Investigations into an optimal approach for on-line robot trajectory planning and control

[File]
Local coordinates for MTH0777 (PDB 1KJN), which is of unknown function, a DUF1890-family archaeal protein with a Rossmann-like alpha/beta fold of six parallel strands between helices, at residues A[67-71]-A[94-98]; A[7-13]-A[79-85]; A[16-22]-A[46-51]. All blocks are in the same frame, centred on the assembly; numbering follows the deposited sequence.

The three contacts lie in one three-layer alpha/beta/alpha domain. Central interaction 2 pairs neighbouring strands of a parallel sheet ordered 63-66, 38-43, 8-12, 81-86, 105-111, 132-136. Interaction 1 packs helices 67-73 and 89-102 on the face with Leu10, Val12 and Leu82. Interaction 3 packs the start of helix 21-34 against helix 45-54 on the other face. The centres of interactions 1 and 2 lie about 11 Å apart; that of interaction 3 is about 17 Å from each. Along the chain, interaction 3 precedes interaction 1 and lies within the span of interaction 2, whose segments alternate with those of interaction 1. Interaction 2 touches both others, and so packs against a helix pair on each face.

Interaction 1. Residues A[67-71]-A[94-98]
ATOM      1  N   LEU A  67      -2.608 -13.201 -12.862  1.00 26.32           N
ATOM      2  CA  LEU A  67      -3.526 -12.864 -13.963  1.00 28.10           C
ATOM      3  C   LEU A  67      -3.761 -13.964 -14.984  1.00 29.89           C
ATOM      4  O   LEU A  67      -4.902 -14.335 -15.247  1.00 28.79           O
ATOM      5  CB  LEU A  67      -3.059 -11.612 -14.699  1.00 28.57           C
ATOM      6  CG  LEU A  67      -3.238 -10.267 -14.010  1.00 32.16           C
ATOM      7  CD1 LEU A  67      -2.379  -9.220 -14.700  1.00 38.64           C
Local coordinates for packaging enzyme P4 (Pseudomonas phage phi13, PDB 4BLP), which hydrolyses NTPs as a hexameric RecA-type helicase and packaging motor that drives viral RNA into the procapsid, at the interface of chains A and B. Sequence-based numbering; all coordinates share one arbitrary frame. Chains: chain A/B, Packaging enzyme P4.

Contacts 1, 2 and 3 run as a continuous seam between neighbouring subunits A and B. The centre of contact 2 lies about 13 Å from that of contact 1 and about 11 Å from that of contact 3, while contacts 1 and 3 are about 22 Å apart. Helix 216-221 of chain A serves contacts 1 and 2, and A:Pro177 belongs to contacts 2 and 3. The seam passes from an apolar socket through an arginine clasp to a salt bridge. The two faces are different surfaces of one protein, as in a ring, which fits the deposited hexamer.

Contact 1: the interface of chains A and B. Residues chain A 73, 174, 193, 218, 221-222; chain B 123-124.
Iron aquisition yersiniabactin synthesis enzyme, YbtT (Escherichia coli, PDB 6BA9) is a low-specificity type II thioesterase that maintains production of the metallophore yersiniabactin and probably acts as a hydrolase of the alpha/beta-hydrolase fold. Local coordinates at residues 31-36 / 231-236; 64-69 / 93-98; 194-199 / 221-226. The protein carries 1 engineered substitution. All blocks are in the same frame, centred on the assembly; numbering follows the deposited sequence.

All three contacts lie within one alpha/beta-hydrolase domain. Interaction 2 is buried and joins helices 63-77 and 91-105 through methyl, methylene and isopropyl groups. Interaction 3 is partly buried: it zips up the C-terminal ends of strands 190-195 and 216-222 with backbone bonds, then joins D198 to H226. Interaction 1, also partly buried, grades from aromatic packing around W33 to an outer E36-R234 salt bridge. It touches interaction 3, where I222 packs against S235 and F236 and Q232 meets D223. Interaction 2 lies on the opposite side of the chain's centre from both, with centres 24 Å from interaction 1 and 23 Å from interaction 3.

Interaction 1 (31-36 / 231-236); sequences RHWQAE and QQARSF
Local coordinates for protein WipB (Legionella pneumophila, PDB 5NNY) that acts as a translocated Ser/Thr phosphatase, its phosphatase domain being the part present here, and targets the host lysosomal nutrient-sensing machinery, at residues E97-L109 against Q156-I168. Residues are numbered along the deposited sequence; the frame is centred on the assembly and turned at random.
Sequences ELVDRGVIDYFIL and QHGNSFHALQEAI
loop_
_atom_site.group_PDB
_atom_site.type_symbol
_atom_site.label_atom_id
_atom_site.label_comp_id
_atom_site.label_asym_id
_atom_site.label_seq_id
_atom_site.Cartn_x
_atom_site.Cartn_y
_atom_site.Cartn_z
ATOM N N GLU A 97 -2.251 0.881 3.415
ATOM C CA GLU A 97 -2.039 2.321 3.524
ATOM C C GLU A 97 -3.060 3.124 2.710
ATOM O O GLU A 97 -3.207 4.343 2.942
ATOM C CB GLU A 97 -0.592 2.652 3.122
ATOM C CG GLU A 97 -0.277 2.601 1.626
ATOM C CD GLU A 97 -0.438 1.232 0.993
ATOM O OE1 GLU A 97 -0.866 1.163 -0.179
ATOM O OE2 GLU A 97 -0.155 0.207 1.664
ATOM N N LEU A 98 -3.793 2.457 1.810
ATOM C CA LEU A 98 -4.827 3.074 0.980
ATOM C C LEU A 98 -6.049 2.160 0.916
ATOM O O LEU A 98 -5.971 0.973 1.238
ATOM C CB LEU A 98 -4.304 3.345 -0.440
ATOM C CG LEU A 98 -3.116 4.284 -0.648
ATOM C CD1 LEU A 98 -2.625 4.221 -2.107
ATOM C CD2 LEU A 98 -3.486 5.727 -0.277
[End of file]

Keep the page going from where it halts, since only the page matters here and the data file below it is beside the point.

The purpose of this thesis is to present a comprehensive and practical approach for the time-optimal motion planning and control of a general purpose industrial manipulator. In particular, the case of point-to-point path unconstrained motions is considered, with special emphasis towards strategies suitable for efficient on-line implementations. From a dynamic model description of the plant, and using an advanced graphical robotics simulation environment, the control algorithms are formulated. Experimental work is then conducted to verify the proposed algorithms, by interfacing the industrial manipulator to the master controller, implemented on a personal computer. The full rigid-body non-linear dynamics of the open-chain manipulator have been accommodated into the modelling, analysis and design of the control algorithms. For path unconstrained motions, this leads to a model-based regulating strategy between set points, which combines conventional trajectory planning and subsequent control tracking stages into one. Theoretical insights into these two robot motion disciplines are presented, and some are experimentally demonstrated on a CRS A251 industrial arm. A critical evaluation of current approaches which yield optimal trajectory planning and control of robot manipulators is undertaken, leading to the design of a control solution which is shown to be a combination of Pontryagin's Maximum Principle and state-space methods of design. However, in a real world setting, consideration of the relationship between optimal control and on-line viability highlights the need to approximate manipulator dynamics by a piecewise linear and decoupled function, hence rendering a near-time-optimal solution in feedback form. The on-line implementation of the proposed controller is presented together with a comparison between simulation and experimental results. Furthermore, these are compared with measurements from the industrial controller. It is shown that the model-based near-optimal-time feedback control algorithms allow faster manipulator motions, with an average speed-up of 14%, clearly outperforming current industrial controller practices in terms of increased productivity. This result was obtained by setting an acceptable absolute error limit on the target location of the joint (position and velocity) to within [2.0E-02 rad, 8.7E-03 rad/s], when the joint was regarded at rest.